"I don't think you can do something this drastic and not change the CEO," I replied. "Beyond that, frankly, I want to do as little as possible to change management."
"Our board will want to take a close look at this," Mudd said, attempting to push back.
Richard Alexander, the managing partner for Arnold & Porter, FHFA's outside counsel, replied: "I need you to understand that when these gentlemen"-- he meant Lockhart, Bernanke, and me -- "come to your board meeting tomorrow, it's not to have a dialogue."
"Okay," Rodge Cohen said, and it was clear he understood the game was over.
After the meeting, I made a few quick calls to key legislators. I had learned much, none of it good, since going to Congress in July for unprecedented emergency authorities to stabilize Fannie and Freddie. I had said then that if legislators gave me a big enough weapon -- a "bazooka" was what I specifically requested -- it was likely I wouldn't have to use it. But I had not known of the extent of the companies' problems then. After I had learned of the capital hole, I had been unable to speak about it publicly, so conservatorship would come as a shock, as would the level of taxpayer support. I was also very concerned that Congress might be angered that I had turned temporary authority to invest in Fannie and Freddie, which would expire at year-end 2009, into what effectively was a permanent guarantee on all their debt.
First up were Barney Frank, chairman of the House Committee on Financial Services, and Chris Dodd, his counterpart on the Senate Banking Committee. Barney was scary-smart, ready with a quip, and usually a pleasure to work with. He was energetic, a skilled and pragmatic legislator whose main interest was in doing what he believed was best for the country. He bargained hard but stuck to his word. Dodd was more of a challenge. We'd worked together on Fannie and Freddie reform, but he had been distracted by his unsuccessful campaign for the Democratic presidential nomination and seemed exhausted afterward. Though personable and knowledgeable, he was not as consistent or predictable as Barney, and his job was more diffi cult because it was much harder to get things done in the Senate. He and his staff had a close relationship with Fannie, so I knew that if they decided to fight, they would go to him.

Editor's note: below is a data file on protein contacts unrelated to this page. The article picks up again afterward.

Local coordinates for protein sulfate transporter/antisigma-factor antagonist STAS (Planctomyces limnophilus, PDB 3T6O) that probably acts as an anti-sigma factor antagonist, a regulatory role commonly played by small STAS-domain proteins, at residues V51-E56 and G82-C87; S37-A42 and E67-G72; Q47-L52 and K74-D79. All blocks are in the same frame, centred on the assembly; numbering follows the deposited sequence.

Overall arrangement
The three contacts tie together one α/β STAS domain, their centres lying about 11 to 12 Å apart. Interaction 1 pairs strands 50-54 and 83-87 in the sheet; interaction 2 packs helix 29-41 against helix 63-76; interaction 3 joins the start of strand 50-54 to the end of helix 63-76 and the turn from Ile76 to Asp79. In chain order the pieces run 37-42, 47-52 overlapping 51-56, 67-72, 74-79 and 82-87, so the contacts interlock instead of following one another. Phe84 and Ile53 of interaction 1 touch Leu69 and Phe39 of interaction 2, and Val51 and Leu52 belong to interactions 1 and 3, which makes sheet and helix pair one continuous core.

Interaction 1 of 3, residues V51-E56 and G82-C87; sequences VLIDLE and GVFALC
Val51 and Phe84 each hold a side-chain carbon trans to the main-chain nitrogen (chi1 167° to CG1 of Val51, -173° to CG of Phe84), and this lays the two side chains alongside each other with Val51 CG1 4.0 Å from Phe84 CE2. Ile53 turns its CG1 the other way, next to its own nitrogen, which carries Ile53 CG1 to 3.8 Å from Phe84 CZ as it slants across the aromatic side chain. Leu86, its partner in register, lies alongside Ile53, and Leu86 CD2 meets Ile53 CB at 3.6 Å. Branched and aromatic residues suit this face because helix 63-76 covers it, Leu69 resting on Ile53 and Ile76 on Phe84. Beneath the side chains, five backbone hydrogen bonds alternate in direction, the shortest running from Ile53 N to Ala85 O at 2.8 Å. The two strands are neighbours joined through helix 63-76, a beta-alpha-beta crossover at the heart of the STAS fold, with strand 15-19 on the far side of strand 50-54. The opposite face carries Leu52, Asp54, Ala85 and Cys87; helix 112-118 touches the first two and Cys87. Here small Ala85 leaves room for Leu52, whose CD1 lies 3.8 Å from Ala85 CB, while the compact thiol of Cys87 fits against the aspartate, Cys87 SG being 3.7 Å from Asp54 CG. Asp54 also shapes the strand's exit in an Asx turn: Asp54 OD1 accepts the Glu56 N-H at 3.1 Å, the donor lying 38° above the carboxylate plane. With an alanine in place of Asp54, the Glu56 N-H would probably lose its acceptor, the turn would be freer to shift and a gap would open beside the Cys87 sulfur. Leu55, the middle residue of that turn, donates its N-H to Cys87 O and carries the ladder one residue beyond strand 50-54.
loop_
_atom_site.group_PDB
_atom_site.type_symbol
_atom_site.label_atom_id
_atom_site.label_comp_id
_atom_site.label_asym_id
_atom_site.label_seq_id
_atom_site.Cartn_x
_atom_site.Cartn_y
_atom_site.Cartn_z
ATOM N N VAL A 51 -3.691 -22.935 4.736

As it turned out, the calls went well. I explained that what we were doing was driven by necessity, not ideology; we had to preempt a market panic. I knew their initially supportive reactions might change—after they understood all the facts and had gauged the public reaction. But we were off to a good start. Then I went into the meeting with Freddie. Dick Syron had brought his outside counsel, along with a few of his directors, including Geoff Boisi, an old colleague from my Goldman Sachs days.
We ran through the same script with Freddie, and the difference was clear: Where Mudd had been seething, Syron was relaxed, seemingly relieved. He had appeared frustrated and exhausted as he managed the company, and he looked like he'd been hoping for this to happen. He was ready to do his duty—like the man handed a revolver and told, "Go ahead and do it for the regiment."
He and his people mostly had procedural issues to raise. Would it be all right for directors to phone in or would they have to come in person? How would the news be communicated to their employees?